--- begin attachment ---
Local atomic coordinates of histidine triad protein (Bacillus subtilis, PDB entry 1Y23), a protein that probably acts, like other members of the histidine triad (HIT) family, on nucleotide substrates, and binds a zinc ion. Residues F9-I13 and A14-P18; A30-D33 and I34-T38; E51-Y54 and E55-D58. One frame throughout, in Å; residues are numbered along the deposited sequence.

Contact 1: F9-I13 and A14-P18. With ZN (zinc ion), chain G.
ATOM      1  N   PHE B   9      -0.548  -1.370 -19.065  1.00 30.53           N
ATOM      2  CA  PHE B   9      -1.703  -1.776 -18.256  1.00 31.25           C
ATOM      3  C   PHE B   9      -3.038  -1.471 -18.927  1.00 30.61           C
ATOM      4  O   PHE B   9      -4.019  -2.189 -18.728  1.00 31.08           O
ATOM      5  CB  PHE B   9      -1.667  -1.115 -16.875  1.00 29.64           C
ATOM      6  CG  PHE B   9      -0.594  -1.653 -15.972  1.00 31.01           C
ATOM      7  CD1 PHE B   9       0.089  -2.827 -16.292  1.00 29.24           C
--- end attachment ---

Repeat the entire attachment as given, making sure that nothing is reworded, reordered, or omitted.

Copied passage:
Local atomic coordinates of histidine triad protein (Bacillus subtilis, PDB entry 1Y23), a protein that probably acts, like other members of the histidine triad (HIT) family, on nucleotide substrates, and binds a zinc ion. Residues F9-I13 and A14-P18; A30-D33 and I34-T38; E51-Y54 and E55-D58. One frame throughout, in Å; residues are numbered along the deposited sequence.

Contact 1: F9-I13 and A14-P18. With ZN (zinc ion), chain G.
ATOM      1  N   PHE B   9      -0.548  -1.370 -19.065  1.00 30.53           N
ATOM      2  CA  PHE B   9      -1.703  -1.776 -18.256  1.00 31.25           C
ATOM      3  C   PHE B   9      -3.038  -1.471 -18.927  1.00 30.61           C
ATOM      4  O   PHE B   9      -4.019  -2.189 -18.728  1.00 31.08           O
ATOM      5  CB  PHE B   9      -1.667  -1.115 -16.875  1.00 29.64           C
ATOM      6  CG  PHE B   9      -0.594  -1.653 -15.972  1.00 31.01           C
ATOM      7  CD1 PHE B   9       0.089  -2.827 -16.292  1.00 29.24           C